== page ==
Format

Send to

Choose Destination
J Hepatol. 2012 Jan;56(1):234-40. doi: 10.1016/j.jhep.2011.03.020. Epub 2011 May 18.

Presence and severity of non-alcoholic fatty liver disease in a large prospective primary care cohort.

Author information

1
Centre for Liver Research, NIHR Liver Biomedical Research Unit, University of Birmingham, UK. mattyarm@doctors.org.uk

Abstract

BACKGROUND & AIMS:

Non-alcoholic fatty liver disease (NAFLD) is a common cause of abnormal LFTs in primary care, but there are no data defining its contribution nor reporting the range of NAFLD severity in this setting. This study seeks to calculate the range of disease severity of NAFLD in a primary care setting.

METHODS:

Adult patients with incidental abnormal LFTs, in the absence of a previous history, or current symptoms/signs of liver disease were prospectively recruited from eight primary care practices in Birmingham. NAFLD was diagnosed as fatty liver on ultrasound, negative serological liver aetiology screen, and alcohol consumption ≤30 and ≤20 g/day in males and females, respectively. The NAFLD Fibrosis Score (NFS) was calculated to determine the presence or absence of advanced liver fibrosis in subjects identified with NAFLD.

RESULTS:

Data from 1118 adult patients were analysed. The cause of abnormal LFTs was identified in 55% (614/1118) of subjects, with NAFLD (26.4%; 295/1118) and alcohol excess (25.3%; 282/1118) accounting for the majority. A high NFS (>0.676) suggesting the presence of advanced liver fibrosis was found in 7.6% of NAFLD subjects, whereas 57.2% of NAFLD patients had a low NFS (<-1.455) allowing advanced fibrosis to be confidently excluded.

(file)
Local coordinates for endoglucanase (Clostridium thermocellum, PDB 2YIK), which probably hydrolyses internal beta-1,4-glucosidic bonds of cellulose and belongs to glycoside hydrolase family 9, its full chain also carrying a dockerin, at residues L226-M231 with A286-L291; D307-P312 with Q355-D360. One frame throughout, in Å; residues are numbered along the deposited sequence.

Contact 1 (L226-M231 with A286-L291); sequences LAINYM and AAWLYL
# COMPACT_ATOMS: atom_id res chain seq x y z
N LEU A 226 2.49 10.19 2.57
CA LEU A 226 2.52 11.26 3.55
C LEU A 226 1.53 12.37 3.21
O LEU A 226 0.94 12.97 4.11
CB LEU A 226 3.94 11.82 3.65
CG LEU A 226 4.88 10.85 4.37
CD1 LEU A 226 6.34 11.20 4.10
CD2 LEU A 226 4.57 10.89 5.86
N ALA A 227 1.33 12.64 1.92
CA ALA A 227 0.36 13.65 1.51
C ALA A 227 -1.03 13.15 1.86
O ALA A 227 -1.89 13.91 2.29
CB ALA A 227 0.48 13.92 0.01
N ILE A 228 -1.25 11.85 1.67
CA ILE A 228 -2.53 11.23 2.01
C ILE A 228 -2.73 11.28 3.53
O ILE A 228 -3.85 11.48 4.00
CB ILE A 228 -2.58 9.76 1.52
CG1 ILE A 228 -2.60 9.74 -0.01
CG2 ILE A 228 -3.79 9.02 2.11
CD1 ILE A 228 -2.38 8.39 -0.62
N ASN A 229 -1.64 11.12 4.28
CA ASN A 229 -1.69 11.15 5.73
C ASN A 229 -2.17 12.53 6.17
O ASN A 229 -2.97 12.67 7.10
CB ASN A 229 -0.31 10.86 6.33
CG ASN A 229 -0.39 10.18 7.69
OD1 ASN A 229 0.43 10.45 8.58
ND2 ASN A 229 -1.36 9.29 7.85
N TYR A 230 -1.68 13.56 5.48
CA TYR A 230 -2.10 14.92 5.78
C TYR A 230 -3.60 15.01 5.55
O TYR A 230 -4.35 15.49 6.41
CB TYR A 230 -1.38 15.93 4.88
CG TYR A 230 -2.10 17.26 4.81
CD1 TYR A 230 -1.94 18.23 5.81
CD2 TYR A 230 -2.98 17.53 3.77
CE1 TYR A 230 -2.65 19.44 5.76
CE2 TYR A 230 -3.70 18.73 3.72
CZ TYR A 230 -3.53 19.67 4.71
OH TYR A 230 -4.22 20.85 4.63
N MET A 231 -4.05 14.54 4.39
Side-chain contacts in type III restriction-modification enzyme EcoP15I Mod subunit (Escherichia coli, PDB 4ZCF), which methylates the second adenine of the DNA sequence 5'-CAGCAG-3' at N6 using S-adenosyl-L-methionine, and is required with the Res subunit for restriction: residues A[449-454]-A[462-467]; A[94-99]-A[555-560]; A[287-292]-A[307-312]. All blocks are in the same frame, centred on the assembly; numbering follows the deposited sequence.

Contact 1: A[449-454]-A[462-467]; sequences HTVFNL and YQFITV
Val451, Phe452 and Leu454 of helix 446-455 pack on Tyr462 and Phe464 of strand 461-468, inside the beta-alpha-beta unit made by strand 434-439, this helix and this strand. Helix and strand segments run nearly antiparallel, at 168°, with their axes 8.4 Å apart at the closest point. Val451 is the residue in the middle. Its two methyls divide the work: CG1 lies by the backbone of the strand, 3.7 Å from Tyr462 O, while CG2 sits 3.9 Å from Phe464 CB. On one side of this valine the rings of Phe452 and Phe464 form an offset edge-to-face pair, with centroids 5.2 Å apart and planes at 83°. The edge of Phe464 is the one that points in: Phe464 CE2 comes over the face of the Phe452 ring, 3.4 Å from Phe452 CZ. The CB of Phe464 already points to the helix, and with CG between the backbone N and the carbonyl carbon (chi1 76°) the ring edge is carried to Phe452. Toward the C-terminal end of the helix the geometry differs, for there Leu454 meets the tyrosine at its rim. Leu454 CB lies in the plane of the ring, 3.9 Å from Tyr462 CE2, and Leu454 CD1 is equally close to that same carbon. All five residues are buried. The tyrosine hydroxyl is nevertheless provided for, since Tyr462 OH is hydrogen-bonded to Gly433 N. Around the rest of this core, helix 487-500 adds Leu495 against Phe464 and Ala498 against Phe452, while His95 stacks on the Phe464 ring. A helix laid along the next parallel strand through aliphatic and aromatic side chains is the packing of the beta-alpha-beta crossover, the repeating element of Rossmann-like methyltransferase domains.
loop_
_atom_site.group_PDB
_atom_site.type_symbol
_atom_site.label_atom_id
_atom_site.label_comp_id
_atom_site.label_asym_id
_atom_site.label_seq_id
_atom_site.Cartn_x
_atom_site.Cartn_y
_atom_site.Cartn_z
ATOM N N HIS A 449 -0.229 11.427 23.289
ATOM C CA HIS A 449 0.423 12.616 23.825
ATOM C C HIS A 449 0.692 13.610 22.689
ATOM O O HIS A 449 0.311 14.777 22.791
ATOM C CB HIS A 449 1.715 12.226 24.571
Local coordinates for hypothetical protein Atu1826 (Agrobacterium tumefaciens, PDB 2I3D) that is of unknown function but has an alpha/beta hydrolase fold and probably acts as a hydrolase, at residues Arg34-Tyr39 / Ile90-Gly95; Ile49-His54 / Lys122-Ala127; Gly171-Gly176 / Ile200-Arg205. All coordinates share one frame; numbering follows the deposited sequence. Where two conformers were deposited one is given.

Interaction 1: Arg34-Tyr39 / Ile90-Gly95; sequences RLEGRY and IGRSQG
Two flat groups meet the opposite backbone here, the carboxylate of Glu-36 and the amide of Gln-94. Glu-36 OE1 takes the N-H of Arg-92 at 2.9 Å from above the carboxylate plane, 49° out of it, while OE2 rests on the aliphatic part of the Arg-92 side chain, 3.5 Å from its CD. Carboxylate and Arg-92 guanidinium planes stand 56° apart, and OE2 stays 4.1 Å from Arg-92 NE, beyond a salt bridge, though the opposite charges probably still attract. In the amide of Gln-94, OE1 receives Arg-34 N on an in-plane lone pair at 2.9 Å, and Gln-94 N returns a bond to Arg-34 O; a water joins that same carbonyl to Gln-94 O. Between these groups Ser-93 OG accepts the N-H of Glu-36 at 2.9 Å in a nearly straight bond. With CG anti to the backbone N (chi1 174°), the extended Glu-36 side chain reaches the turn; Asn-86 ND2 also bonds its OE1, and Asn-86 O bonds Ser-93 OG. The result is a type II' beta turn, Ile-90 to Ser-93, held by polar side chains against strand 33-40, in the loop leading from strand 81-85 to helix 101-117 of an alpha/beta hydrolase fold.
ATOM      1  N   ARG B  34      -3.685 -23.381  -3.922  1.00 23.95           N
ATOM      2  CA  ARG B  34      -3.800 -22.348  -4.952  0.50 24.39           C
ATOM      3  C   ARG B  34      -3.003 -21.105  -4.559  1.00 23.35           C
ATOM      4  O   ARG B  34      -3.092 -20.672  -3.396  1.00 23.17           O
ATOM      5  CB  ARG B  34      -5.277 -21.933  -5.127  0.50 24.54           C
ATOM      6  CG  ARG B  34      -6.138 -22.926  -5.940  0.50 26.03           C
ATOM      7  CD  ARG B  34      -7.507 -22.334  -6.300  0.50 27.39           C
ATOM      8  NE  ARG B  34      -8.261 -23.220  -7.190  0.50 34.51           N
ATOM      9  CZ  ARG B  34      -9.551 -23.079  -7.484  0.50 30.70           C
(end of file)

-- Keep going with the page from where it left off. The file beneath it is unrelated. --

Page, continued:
CONCLUSIONS:

NAFLD is the commonest cause of incidental LFT abnormalities in primary care (26.4%), of whom 7.6% have advanced fibrosis as calculated by the NFS. This study is the first of its kind to highlight the burden of NAFLD in primary care and provide data on disease severity in this setting.

PMID:
21703178
DOI:
10.1016/j.jhep.2011.03.020
[Indexed for MEDLINE]
Free full text

Supplemental Content

Full text links

Icon for Elsevier Science
Loading ...
Support Center